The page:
The San Francisco Recreation and Parks Commission greenlit a six-story, mixed-use housing project slated to rise at 1075-1089 Folsom St. this week despite concerns the development will cast a shadow over a South of Market public park.
The project, for which plans were initially submitted in 2015, would raze two industrial buildings to make room for 48 single-room occupancy studio apartments, as well as 15 private decks and balconies. A total of 25 percent of the units would be set at below market rate rents.
Following a request last month for a study of the impacts that a new shadow cast by the proposed development would have on SoMa’s Victoria Manalo Draves Park, the commission voted unanimously Thursday to adopt a resolution clearing the project for approval by the Planning Commission. The commissioners agreed that the less than 1 percent shadow increase caused by the development would not adversely affect park goers.
But a request for a discretionary review, filed by the South of Market Community Action Network (SOMCAN), alleges that the park is a vital resource for low-income families who would be negatively impacted by the project’s shadow, and that the housing provided will be “priced to sell at a level not compatible to existing residents” of the area.
The park is located within the Youth and Family Speical Use District, which was created to “protect and enhance the heatlh and environment for youth and families” in Soma, said SOMCAN Community Development Coordinator David Woo, adding that the SUD’s stated purpose is to adopt policies to specficially “maximize light access and minimize shadow and wind impacts.”
“In SoMa, there is a current expansion of childcare facilities and children with families…These facilities need access to parks and open space,” he said, adding that the project will bring “primarily market-rate SROs.”
“While we have existing SROs that are an essential stock of afforable housing, we have this new wave of market rate SROs that we are really seeing are not affordable,” he said.
The 1984 Sunlight Ordinance and a 1989 memo require a review of shadows on Rec and Parks land for buildings 40 feet or higher. The shadow analysis will move before the Planning Commission on Nov. 8 and the discretionary review request will also be heard at that time.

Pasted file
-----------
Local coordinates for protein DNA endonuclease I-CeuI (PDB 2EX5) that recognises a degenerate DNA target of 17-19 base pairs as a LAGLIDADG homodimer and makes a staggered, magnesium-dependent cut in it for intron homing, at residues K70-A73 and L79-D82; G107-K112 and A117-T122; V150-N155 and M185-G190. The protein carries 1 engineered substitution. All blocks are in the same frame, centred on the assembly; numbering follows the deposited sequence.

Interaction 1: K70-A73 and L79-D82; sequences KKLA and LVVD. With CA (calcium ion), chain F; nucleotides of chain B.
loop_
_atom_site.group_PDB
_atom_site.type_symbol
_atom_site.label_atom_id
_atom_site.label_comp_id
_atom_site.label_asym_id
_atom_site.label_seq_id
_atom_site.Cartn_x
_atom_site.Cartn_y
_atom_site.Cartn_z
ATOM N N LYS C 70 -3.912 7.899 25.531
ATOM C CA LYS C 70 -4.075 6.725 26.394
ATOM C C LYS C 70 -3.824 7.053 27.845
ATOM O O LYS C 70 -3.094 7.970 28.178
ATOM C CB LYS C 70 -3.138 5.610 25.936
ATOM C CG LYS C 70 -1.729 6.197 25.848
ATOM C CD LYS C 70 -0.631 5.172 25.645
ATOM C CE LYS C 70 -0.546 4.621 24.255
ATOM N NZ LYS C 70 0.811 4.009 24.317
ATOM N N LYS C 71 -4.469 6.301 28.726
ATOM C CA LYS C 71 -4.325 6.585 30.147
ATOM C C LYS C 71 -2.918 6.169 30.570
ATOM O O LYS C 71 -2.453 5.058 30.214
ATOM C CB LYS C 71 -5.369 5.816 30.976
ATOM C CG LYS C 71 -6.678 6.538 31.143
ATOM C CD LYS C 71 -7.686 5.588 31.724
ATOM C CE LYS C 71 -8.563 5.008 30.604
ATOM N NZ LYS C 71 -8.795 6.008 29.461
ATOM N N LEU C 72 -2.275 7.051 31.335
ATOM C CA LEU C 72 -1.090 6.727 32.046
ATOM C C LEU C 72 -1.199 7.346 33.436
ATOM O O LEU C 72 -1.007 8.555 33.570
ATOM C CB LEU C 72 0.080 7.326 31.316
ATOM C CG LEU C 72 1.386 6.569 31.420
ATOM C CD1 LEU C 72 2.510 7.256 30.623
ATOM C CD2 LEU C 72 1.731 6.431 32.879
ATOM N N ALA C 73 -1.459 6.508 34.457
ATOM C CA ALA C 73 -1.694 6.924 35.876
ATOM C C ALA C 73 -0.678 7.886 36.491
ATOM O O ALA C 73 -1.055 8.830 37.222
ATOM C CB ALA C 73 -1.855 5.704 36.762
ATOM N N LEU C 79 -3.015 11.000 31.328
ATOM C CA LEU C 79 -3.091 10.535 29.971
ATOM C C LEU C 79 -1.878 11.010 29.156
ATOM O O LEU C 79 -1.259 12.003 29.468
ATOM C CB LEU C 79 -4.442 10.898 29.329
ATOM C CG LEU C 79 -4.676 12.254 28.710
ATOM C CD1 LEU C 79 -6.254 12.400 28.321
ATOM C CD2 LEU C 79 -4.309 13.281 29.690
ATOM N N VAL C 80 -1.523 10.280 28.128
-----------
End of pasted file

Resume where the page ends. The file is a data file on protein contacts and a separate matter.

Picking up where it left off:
Victoria Manalo Draves Park spans some 2.5 acres in the heart of SoMa less than a block away from the proposed project. It contains a basketball court, two children’s play areas and two community gardens and a ball field.
The new shadow would fall along the central western edge and up through portions of the northeastern corner of the park, affecting the edge of the basketball court, one of the children’s play areas, several picnic tables, and the ball field, according to Rec and Parks documents.
The new shadow would occur between 6:30 and 7:30 p.m. in the summer and between 3 p.m. and 5 p.m. during the rest of the year. Maximum shading would occur on Nov. 22 and Jan. 18, at which points the new shadow would cover about 2 percent of the park.
An existing shadow currently leaves about 7.41 percent of the park in darkness, while the new shadow would add a .04 percent increase. Parks over two acres with existing shadows smaller than 20 percent are allowed a shadow increase of 1 percent.
Shadow disputes have delayed projects before, including an 8-story Mission District housing development at 2918 Mission St. earlier this year. That case resulted in a lawsuit against The City by the property’s owner.
The SoMa project is designed to provide “entry-level workforce housing with smaller unit sizes that are affordable by design” said Mark Loper, an attorney with Reuben, Junius and Rose, the firm representing the project’s sponsor, Elevation Architects. Loper added that the project’s impact fees will fund child care, transportation and infrastructure improvements and public schools.
The project’s sponsor has also agreed to make a $125,000 contribution to the Rec and Parks department to construct a new dog park in Victoria Manalo Graves Park, he said.
Mark McNabb, a business owner in the area, said that the project would help solve the housing crisis in San Francisco.
“We really do need to provide housing for The City,” he said. “The new residents in the area will help the businesses in the area be successful. Compared to the benefits that this project is providing, the shadow seems very slight.”